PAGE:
In as much as the presentation shows the number of social workers in the schools, however, it does not break down the data to show how long the social worker(s) has been allocated to a school and how many new social workers have been employed.
Ms M Sukers (ACDP) said that it is impossible not to be alarmed when looking at the figures on violence against children and exposure of children to violence in the country as some of the schools are in communities riddled by gangs. The violence has also been directed towards teachers by gangs. This affects the development of children including their academic performance.
How are the social work programmes managed and monitored to ensure that they are responsive to the needs of communities?
There is currently a policy on learner pregnancy which indicates that schools must refer learners for contraceptive technologies to stakeholders and strategic partners for abortion where necessary. How then does this process work, especially given that there are no social workers?
Children who are on antiretroviral (ARV) drugs tend to live long and fulfilling lives. However, some children default on their ARV treatment because they are unable to handle and accept their HIV status. Therefore, what programmes and interventions are in place to help learners accept their HIV status and give them the necessary support to take their medication?
It would be important for the Committee to do an oversight visit to better understand how these interventions and programmes work. This will also ensure that the Department is held accountable, as it is frustrating that there are always reasons for being unable to deliver to the communities.
Ms J Manganye (ANC) said that, in her understanding, the DBE should have their social workers. Many unemployed social workers are ready to be absorbed into the system. The intake of social workers at the DBE is low, which is concerning.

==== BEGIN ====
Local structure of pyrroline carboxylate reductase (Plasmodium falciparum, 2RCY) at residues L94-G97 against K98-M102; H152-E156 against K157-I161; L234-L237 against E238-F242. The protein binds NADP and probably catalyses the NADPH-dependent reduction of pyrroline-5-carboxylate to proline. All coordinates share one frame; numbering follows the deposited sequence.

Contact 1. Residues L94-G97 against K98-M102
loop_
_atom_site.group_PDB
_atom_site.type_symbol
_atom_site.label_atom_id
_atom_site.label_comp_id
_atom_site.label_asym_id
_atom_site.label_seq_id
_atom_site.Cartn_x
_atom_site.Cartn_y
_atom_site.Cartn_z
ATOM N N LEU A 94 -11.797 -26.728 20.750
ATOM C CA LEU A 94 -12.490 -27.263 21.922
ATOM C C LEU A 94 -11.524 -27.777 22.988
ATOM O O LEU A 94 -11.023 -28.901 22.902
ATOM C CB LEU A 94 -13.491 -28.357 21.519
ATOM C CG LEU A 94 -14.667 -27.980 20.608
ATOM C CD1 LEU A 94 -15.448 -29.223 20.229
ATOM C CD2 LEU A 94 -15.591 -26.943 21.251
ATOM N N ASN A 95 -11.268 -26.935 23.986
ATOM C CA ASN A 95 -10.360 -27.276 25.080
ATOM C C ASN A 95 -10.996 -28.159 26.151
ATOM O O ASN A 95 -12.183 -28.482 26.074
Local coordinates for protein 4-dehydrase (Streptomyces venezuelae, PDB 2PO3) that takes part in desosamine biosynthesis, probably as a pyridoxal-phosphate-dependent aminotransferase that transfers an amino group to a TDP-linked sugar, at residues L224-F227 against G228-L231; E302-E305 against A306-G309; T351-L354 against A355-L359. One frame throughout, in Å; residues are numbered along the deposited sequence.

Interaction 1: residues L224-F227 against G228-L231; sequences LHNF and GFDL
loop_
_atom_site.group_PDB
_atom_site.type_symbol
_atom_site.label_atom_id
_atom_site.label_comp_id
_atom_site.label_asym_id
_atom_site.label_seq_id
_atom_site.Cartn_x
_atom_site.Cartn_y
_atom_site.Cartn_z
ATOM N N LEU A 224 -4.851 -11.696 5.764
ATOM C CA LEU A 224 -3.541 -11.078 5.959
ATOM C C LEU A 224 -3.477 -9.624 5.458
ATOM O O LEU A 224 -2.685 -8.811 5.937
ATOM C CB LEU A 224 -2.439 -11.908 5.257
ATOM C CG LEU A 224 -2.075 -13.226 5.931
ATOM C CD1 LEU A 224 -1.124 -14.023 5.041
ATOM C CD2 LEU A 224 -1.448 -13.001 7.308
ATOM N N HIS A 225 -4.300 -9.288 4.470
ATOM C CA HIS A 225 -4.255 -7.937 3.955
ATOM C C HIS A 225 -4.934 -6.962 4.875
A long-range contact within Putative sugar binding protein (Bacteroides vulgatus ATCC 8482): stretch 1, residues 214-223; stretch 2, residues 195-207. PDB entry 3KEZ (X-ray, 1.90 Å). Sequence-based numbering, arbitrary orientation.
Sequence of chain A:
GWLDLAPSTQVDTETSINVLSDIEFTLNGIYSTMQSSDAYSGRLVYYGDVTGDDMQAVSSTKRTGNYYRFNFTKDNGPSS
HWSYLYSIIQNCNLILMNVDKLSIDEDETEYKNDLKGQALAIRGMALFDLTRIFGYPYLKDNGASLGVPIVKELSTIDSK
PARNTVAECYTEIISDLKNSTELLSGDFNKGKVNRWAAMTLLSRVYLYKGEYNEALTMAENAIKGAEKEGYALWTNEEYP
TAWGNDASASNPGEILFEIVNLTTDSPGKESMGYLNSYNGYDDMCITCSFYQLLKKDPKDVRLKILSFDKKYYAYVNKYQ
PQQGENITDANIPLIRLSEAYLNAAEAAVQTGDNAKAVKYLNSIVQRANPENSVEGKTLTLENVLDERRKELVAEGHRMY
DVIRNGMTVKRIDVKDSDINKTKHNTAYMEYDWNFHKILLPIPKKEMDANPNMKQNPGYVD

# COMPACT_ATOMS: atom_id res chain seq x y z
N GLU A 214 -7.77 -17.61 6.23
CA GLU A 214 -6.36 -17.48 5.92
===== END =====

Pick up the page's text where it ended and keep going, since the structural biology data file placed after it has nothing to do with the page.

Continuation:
Deputy Minister Mhaule indicated that the DBE welcomes the questions and insights of the Committee. The DBE indeed has over 23 000 schools with more than 12.5 million schools and more than 400 special schools. The DBE has made sure that in most of the special schools, there are full-time social workers, however, in general, the DBE is responsible for the curriculum, learning, and teaching. Therefore, the DBE partners with other departments to deliver on specific mandates such as the Department of Health (DOH), Department of Public Works and Infrastructure, Department of Justice, and others. Hence, when it comes to social welfare issues, the DBE relies on the DSD to appoint social workers.
Dr Granville Whittle, Acting Director-General, DBE, said an ideal position is to have a social worker for each school. However, this is quite difficult, especially given that the National Treasury has cut the DBE’s budget. This makes it hard for the Department to navigate this space.
If there is a need for social services in a school, the DBE refers to either the DOH or the DSD. There are strong referral networks in some of the provinces that are used whenever there is a need. Many of the provinces also have response teams that are activated in instances where a need arises.
The DBE has identified the schools the most in need and is working with a wide range of partners to ensure the availability of social workers to those schools. As alluded to in the presentation, the DBE has a programme working with the Global Fund and the United States President’s Emergency Plan for AIDS Relief (PEPFAR) where the DBE can employ social workers.
Currently, the DBE is trying to attach one social worker to 20 schools. Although this is not ideal, given the constraints on resources, this is how the DBE can provide the necessary social services to pupils most in need.
Concerning the issue of the special school in the Eastern Cape, as indicated by Ms van der Merwe, the current system prioritises children with disabilities. Therefore, many of DBE’s social workers are attached to special schools to provide the necessary support.
Dr Whittle clarified that the roving social workers highlighted in the presentation are mostly not directly employed by the DBE but funded through some of the DBE’s partners. In the Western Cape, there are itinerary teams where social workers are attached to a team that works on several schools per district.
The main aim of the teen pregnancy policy is to provide support to children who fall pregnant. The key pillar is to prevent pregnancy, but in cases where children get pregnant, the policy makes provisions for the options that are available to them. This will be further explored when the DBE meets the Committee in the following week’s meeting.
Regarding children on ARV treatment, this is a big concern. What has not been done sufficiently is priories psychosocial and mental health support. That is the reason in the current grant that is being done with the Global Fund and PEPFAR, psychosocial and mental health support issues have been prioritised. DBE continues to work with various stakeholders such as teachers, to provide them with the skills to enable them to deal with a vast majority of children when they have specific needs. The DBE has been fundraising to provide support to pupils; for example, the deputy minister leads a bullying prevention campaign working with various departments.